Publishing date: June 2023
Author(s): Aidan B Jackson (1), Keith R Martin (2), Michael A Coote (1), Felipe A Medeiros (3), Christopher A Girkin (4), Massimo A Fazio (4), Jeffrey M Liebmann (5), Carlos Gustavo De Moraes (5), Robert N Weinreb (6), Linda M Zangwill (6), Zhichao Wu (7)
1 Centre for Eye Research Australia, Royal Victorian Eye and Ear Hospital, East Melbourne, Australia; Ophthalmology, Department of Surgery, The University of Melbourne, Melbourne, Australia.
2 Centre for Eye Research Australia, Royal Victorian Eye and Ear Hospital, East Melbourne, Australia; Ophthalmology, Department of Surgery, The University of Melbourne, Melbourne, Australia; John van Geest Centre for Brain Repair, University of Cambridge, Cambridge, United Kingdom.
3 Duke Eye Center and Department of Ophthalmology, Duke University School of Medicine, Durham, North Carolina.
4 Department of Ophthalmology and Visual Sciences, University of Alabama at Birmingham, Birmingham, Alabama.
5 Bernard and Shirlee Brown Glaucoma Research Laboratory, Edward S. Harkness Eye Institute, Columbia University Irving Medical Center, New York, New York.
6 Hamilton Glaucoma Center, Viterbi Family Department of Ophthalmology, University of California, San Diego, La Jolla, California.
7 Centre for Eye Research Australia, Royal Victorian Eye and Ear Hospital, East Melbourne, Australia; Ophthalmology, Department of Surgery, The University of Melbourne, Melbourne, Australia. Electronic address: email@example.com.
PURPOSE: To determine the prevalence of fast global and central visual field (VF) progression in individuals with glaucoma under routine care.
DESIGN: Observational study.
PARTICIPANTS: Six hundred ninety-three eyes of 461 individuals with glaucoma followed up over a median of 4.5 years.
METHODS: This study included (1) patients at a private ophthalmology clinic in Melbourne, Australia, and (2) individuals in 2 prospective longitudinal observational studies across 3 sites in the United States. All individuals had a diagnosis of glaucoma and were under routine care, and had performed 5 or more reliable 24-2 VF tests over a 1- to 5-year period. Ordinary least squares regression analyses were used to calculate the rate of global mean deviation (MD) change over time and the rate of the mean total deviation values of the 12 test locations within the central 10° region (MTD10) for each eye.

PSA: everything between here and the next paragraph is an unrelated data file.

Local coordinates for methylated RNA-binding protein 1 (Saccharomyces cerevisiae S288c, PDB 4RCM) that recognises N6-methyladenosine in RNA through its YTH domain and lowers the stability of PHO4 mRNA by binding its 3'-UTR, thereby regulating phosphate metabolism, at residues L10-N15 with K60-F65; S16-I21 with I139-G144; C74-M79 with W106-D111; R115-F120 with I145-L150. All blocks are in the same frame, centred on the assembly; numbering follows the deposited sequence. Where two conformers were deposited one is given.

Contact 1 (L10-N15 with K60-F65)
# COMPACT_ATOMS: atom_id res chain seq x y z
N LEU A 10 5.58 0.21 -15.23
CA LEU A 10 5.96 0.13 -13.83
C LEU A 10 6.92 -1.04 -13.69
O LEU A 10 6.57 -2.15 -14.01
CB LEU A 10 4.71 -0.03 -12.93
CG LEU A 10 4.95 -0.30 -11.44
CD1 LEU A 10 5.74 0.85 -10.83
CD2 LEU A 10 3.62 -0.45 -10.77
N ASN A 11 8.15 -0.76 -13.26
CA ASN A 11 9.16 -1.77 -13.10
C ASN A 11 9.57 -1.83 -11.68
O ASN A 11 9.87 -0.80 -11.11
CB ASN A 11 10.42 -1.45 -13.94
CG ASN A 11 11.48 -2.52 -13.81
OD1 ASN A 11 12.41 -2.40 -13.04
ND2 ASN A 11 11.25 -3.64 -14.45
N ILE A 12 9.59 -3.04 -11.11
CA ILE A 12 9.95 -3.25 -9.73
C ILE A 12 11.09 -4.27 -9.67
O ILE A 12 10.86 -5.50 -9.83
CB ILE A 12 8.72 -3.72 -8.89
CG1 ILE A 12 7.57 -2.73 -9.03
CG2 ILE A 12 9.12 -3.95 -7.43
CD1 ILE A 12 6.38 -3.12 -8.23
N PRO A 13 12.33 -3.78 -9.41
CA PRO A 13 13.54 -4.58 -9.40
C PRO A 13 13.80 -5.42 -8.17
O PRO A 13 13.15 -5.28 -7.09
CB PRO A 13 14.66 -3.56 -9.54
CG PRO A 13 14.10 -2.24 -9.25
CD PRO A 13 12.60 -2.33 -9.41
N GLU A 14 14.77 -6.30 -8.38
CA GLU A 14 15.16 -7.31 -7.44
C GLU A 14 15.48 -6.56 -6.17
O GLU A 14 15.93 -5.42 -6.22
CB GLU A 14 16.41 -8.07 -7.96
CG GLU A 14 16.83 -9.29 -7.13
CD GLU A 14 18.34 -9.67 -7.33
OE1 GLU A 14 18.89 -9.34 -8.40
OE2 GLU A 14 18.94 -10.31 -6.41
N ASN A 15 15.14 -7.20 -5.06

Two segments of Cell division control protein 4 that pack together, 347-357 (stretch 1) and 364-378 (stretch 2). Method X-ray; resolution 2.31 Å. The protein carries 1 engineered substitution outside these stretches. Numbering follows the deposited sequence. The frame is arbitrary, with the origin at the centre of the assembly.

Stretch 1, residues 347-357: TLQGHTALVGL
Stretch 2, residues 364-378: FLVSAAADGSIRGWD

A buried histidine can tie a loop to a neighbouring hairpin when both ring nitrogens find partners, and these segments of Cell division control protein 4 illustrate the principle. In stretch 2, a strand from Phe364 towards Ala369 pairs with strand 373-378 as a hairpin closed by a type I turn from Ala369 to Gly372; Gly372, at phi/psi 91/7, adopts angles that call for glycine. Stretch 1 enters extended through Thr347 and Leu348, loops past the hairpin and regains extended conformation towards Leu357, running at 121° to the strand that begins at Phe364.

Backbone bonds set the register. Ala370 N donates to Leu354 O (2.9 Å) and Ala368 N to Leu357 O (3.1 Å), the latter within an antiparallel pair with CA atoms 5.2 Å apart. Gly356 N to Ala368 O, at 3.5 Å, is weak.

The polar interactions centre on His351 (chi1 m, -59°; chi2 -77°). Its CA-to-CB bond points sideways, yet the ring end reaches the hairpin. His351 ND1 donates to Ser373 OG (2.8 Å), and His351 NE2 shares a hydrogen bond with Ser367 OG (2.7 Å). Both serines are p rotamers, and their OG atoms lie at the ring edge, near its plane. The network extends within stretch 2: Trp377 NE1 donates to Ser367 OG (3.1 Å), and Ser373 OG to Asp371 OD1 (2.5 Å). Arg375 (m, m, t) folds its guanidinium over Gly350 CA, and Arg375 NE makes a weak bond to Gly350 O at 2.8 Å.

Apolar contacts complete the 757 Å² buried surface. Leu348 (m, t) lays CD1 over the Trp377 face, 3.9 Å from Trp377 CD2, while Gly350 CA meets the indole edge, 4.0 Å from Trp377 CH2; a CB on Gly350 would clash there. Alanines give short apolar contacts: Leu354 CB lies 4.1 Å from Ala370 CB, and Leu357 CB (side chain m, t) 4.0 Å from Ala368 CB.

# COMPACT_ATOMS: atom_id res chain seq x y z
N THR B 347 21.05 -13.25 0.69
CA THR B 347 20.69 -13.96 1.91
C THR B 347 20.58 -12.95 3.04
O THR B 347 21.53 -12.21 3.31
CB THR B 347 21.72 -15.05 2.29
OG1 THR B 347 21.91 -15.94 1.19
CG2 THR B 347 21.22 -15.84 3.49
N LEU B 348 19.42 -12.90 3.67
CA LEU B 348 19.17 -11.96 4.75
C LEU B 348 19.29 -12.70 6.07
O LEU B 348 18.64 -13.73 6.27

MAIN OUTCOME MEASURES: Prevalence of progression based on the rate of MD and the MTD10 change across various fixed cutoffs and cutoffs based on the estimated normal distribution (from the positive slopes).
RESULTS: Based on the MD and the MTD10, 12.5% and 11.7% of the eyes, respectively, exhibited a rate of change that was less than -1.0 dB/year (being a rate that typically is defined as "fast progression" for MD values), and 29.0% of the eyes showed a change of less than -0.5 dB/year on MTD10. Furthermore, 12.7% and 9.1% of the eyes exhibited a rate of change that exceeded the 1% cutoff of the estimated normal distribution MD and the MTD10 values, respectively.
CONCLUSIONS: This study found that approximately 1 in 8 eyes with glaucoma receiving routine care showed fast progression based on global MD values (< -1.0 dB/year) and that nearly 1 in 3 eyes showed a < -0.5 dB/year decline centrally. These findings highlight the clinical importance of assessing progressive central VF loss and reinforce the need for new therapies to prevent functional disability in a notable proportion of individuals who continue to exhibit fast progression.
Copyright © 2023 American Academy of Ophthalmology. Published by Elsevier Inc. All rights reserved.
Ophthalmology. 2023 May;130(5):462-468. doi: 10.1016/j.ophtha.2023.01.008. Epub 2023 Jan 21.
PMID: 36693593 PMCID: PMC10121866 (available on 2024-05-01) DOI: 10.1016/j.ophtha.2023.01.008
Keywords: Glaucoma; Progression; Visual fields
Clinical Paper of the Month manager: Anthony Khawaja
Editorial Board: Humma Shahid, Karl Mercieca, Francisco Goni
Editors in Chief: Francesco Oddone, Manuele Michelessi